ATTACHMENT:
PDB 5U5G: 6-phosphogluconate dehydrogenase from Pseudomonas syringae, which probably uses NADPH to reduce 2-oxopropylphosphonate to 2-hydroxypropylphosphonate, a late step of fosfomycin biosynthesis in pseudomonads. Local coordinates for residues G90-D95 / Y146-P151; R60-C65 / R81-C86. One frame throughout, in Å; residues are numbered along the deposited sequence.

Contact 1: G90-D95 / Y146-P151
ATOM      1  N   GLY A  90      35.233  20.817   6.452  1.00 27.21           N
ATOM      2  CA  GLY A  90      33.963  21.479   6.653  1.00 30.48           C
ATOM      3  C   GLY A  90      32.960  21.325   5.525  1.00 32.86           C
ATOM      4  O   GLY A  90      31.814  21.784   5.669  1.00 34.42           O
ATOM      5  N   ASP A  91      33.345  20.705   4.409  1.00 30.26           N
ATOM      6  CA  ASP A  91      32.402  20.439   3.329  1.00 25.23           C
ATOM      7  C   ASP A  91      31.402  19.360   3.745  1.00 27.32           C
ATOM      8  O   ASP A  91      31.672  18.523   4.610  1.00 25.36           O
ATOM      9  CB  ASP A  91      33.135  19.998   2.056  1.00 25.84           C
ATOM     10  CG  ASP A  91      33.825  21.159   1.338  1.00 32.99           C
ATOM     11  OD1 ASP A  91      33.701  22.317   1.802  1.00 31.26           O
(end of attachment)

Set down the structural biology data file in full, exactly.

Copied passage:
PDB 5U5G: 6-phosphogluconate dehydrogenase from Pseudomonas syringae, which probably uses NADPH to reduce 2-oxopropylphosphonate to 2-hydroxypropylphosphonate, a late step of fosfomycin biosynthesis in pseudomonads. Local coordinates for residues G90-D95 / Y146-P151; R60-C65 / R81-C86. One frame throughout, in Å; residues are numbered along the deposited sequence.

Contact 1: G90-D95 / Y146-P151
ATOM      1  N   GLY A  90      35.233  20.817   6.452  1.00 27.21           N
ATOM      2  CA  GLY A  90      33.963  21.479   6.653  1.00 30.48           C
ATOM      3  C   GLY A  90      32.960  21.325   5.525  1.00 32.86           C
ATOM      4  O   GLY A  90      31.814  21.784   5.669  1.00 34.42           O
ATOM      5  N   ASP A  91      33.345  20.705   4.409  1.00 30.26           N
ATOM      6  CA  ASP A  91      32.402  20.439   3.329  1.00 25.23           C
ATOM      7  C   ASP A  91      31.402  19.360   3.745  1.00 27.32           C
ATOM      8  O   ASP A  91      31.672  18.523   4.610  1.00 25.36           O
ATOM      9  CB  ASP A  91      33.135  19.998   2.056  1.00 25.84           C
ATOM     10  CG  ASP A  91      33.825  21.159   1.338  1.00 32.99           C
ATOM     11  OD1 ASP A  91      33.701  22.317   1.802  1.00 31.26           O